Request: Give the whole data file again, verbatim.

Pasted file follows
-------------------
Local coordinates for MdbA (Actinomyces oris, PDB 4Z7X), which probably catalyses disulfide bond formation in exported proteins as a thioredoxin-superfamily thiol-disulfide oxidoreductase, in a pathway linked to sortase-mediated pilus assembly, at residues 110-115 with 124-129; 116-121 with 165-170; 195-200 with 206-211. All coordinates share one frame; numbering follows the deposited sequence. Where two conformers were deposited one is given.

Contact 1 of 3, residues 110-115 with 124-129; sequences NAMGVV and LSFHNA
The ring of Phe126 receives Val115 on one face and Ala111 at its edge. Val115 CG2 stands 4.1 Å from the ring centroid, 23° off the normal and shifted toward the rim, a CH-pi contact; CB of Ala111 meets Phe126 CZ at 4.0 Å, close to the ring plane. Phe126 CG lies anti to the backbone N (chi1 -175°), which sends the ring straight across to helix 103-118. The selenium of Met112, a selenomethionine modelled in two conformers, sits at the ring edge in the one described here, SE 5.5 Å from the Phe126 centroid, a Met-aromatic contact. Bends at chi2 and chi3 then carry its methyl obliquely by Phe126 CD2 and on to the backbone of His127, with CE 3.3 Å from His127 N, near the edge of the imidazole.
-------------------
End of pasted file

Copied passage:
Local coordinates for MdbA (Actinomyces oris, PDB 4Z7X), which probably catalyses disulfide bond formation in exported proteins as a thioredoxin-superfamily thiol-disulfide oxidoreductase, in a pathway linked to sortase-mediated pilus assembly, at residues 110-115 with 124-129; 116-121 with 165-170; 195-200 with 206-211. All coordinates share one frame; numbering follows the deposited sequence. Where two conformers were deposited one is given.

Contact 1 of 3, residues 110-115 with 124-129; sequences NAMGVV and LSFHNA
The ring of Phe126 receives Val115 on one face and Ala111 at its edge. Val115 CG2 stands 4.1 Å from the ring centroid, 23° off the normal and shifted toward the rim, a CH-pi contact; CB of Ala111 meets Phe126 CZ at 4.0 Å, close to the ring plane. Phe126 CG lies anti to the backbone N (chi1 -175°), which sends the ring straight across to helix 103-118. The selenium of Met112, a selenomethionine modelled in two conformers, sits at the ring edge in the one described here, SE 5.5 Å from the Phe126 centroid, a Met-aromatic contact. Bends at chi2 and chi3 then carry its methyl obliquely by Phe126 CD2 and on to the backbone of His127, with CE 3.3 Å from His127 N, near the edge of the imidazole.